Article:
Gender transformations in prehistoric archaic societies

Kiel, 8-10 March 2018

General information

Interdisciplinary investigations about the processes of transformation in a crucial period of human history, 15.000 till 1 BCE, are the task of the CRC 1266 “Scales of Transformation: Human-Environmental Interaction in Prehistoric and Archaic Societies” (funding by DFG 2016-2020). The long-term perspective from late Pleistocene hunter-gatherers to early state societies allows the project team to confront transformational processes in a wide array of societal formations and environmental settings. Here, transformations will be defined primarily as processes leading to a substantial and enduring re-organisation of socio-environmental interaction patterns. Inside the network of components determining the social behaviour, gender adopts a dominant role in many societies. Therefore, a strong interaction between gender identities, social diversity and transformation processes can also be expected for prehistoric and archaic societies. With the workshop we want to provide a platform to stimulate discussions on a) gender transformations in the past and b) the effects of gender inequality on scientific discourses in our research community.

Issues of the workshop sessions
The workshop is organized along three sessions addressing specific issues of “Gender Transformations”. We kindly invite papers for the following topics:

  • Tracing Gender Transformations
Focus of this session is the influence of transformation processes on gender relations and roles and also the active and passive impact of social groups on transformation processes. Topics might be case studies about Neolithic transition, technological transfers and metallurgy, urbanisation, migration and mobility, economic change or social inequalities. We invite contributions that address questions such as: In how far is it possible to trace gender aspects in the archaeological records? Which effect might gender roles and identities have had on crucial developments of humankind, or vice versa? What are the tools and methods to trace gender aspects in the field of archaeological studies? How could social categories in prehistoric and archaic societies like gender and age be uncovered for example in chronological studies, space or agent-based modelling, past economic activities or bioarchaeological analysis?

  • Gendering shaping environment
Based on the assumption that different social groups interact with the environment in dissimilar ways, we will ask for the gender relevance of environmental behaviour in prehistoric and archaic societies. Subjects of discussion could be spatial differences, mobility patterns, admission regulation to resources or gender typical landscape management. It could be asked which effects gender roles and identities might have in shaping the environment, or vice versa.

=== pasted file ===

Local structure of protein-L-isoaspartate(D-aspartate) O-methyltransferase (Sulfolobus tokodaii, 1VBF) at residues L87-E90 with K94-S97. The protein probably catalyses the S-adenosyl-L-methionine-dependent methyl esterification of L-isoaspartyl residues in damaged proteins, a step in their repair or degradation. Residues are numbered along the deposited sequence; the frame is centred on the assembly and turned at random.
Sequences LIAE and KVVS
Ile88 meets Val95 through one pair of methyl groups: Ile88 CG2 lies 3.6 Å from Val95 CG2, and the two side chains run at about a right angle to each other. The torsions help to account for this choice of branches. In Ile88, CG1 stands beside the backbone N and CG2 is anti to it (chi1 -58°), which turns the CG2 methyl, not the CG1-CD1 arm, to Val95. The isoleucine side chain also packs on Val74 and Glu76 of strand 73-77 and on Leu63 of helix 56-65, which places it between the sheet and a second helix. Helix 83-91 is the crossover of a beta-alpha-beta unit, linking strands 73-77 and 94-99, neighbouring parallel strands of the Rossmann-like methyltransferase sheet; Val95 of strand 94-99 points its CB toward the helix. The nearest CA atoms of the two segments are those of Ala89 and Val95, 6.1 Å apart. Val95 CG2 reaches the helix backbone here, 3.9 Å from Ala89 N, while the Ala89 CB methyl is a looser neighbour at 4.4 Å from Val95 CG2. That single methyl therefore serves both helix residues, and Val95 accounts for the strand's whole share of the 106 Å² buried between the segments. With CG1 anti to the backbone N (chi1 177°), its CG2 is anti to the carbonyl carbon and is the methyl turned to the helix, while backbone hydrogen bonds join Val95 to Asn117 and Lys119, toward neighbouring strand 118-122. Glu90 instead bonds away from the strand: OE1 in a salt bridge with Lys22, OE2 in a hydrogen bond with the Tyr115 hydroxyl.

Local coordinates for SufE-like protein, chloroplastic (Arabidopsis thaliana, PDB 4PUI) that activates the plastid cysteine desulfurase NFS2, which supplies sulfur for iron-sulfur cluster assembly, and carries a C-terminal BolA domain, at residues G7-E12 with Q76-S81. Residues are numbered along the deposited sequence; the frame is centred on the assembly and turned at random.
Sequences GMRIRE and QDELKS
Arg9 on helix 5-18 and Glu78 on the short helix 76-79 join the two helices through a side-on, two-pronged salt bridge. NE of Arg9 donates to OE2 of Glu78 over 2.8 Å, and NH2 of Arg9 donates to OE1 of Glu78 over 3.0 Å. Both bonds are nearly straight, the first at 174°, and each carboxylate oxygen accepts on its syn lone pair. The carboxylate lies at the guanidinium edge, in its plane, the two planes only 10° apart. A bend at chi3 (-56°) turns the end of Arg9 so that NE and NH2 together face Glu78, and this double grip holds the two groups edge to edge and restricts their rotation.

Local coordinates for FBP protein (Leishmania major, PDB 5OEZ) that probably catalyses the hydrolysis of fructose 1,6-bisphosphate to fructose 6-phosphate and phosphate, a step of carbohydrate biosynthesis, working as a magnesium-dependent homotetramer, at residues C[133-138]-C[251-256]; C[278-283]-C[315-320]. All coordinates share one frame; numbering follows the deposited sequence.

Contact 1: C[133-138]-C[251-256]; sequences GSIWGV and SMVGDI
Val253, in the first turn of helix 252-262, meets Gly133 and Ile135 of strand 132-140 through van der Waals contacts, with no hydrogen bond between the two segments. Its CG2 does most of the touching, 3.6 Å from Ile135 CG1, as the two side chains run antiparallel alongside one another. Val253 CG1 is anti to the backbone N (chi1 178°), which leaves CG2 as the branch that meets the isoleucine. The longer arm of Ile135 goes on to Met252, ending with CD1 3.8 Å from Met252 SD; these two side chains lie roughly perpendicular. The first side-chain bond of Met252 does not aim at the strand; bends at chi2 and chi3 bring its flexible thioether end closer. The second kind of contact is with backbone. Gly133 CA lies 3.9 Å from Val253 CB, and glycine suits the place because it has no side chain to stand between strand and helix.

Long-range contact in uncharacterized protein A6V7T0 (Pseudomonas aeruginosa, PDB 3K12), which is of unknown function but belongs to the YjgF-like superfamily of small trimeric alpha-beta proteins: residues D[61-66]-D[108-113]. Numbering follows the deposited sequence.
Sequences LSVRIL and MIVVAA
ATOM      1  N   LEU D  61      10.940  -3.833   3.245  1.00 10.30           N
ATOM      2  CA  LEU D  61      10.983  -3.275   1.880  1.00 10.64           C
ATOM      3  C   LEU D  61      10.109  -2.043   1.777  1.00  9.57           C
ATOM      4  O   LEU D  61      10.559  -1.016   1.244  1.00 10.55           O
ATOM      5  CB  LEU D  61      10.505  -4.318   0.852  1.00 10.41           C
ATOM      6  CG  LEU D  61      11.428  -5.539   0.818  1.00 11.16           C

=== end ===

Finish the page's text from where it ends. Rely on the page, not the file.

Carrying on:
• Gendering fieldwork
Research about the past is always influenced by the societal frame in which it is carried out. Thus, the focus of this block is on the gendered situation at fieldworks. Questions for discussions are gender sensitive field methods, differences in the approach and field equipment by female, male and queer researchers, structural (in)equality at fieldwork or child care problems. We especially ask for contributions from archaeology and geosciences.

We welcome podium and poster presentations. The talks should have a length of about 20 min (+ 10 min discussion). The organisers reserve the right to suggest a change from announced talks to posters if there are too many proposals for a session. Workshop language is English. Application Deadline for talk and poster registration is 30 September. Abstract submission deadline is 31 October, 2017. The invitation including programme and registration form will be available from November 2017, registration will be open until 10 February, 2018. Costs Conference fees include book of abstracts, a conference bag and refreshments during the breaks. The CRC offers financial support for young scientist as presenting authors (students, PhD students and PostDocs; talk or poster). Childcare can be provided for free with advance notice. 

Venue & further information
The workshop will take place at Kiel University. Further information and relevant updates will be provided on the CRC website. Publication of the conference proceedings is envisaged.

Organising institution CRC 1266 “Scales of Transformation: Human-Environmental Interaction in Prehistoric and Archaic Societies” Kiel University, Germany Speakers: Prof. Dr. Johannes Müller, Prof. Dr. Wiebke Kirleis Scientific Coordinator: Katharina Fuchs, Dipl.-Prehist.